It looks like you're using Internet Explorer 11 or older. This website works best with modern browsers such as the latest versions of Chrome, Firefox, Safari, and Edge. If you continue with this browser, you may see unexpected results.
USD Information Literacy Lessons: Page 13
The broad focus of these lessons is understanding sources of information, including examples that can help you learn how to access information sources at USD. Each lesson is dedicated to a specific element of information competency.
Contain articles written by journalists for non-specialists
Communicate information of general interest, to inform, entertain, or persuade
Contain short(er) articles written in non-technical language, with no abstracts or citations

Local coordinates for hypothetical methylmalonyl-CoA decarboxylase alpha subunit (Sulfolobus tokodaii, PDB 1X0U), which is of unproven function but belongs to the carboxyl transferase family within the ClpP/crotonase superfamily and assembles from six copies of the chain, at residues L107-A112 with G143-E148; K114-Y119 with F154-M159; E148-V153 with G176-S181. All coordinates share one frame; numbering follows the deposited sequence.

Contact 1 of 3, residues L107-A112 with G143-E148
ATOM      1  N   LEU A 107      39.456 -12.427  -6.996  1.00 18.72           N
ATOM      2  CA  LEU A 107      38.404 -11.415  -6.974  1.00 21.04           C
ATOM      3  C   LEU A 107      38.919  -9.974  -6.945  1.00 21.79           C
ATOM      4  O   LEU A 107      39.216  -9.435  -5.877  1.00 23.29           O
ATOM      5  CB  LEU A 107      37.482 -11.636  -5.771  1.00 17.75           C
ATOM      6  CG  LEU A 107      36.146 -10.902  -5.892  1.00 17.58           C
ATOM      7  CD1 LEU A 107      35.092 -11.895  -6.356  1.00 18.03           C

Contain extensive advertising
Are usually published daily or weekly
Are usually black and white on cheap paper
Some newspapers are available in on-line formats—You can look up newspapers in the "Journal List" to see if the library has the paper in print and/or on-line version.
While most newspapers provide short articles with minimal background information, they are useful for providing up-to-date information on current issues. Some newspapers, like The Christian Science Monitor, are considered authoritative on subjects like international affairs. The New York Times is considered the newspaper of record for the United States.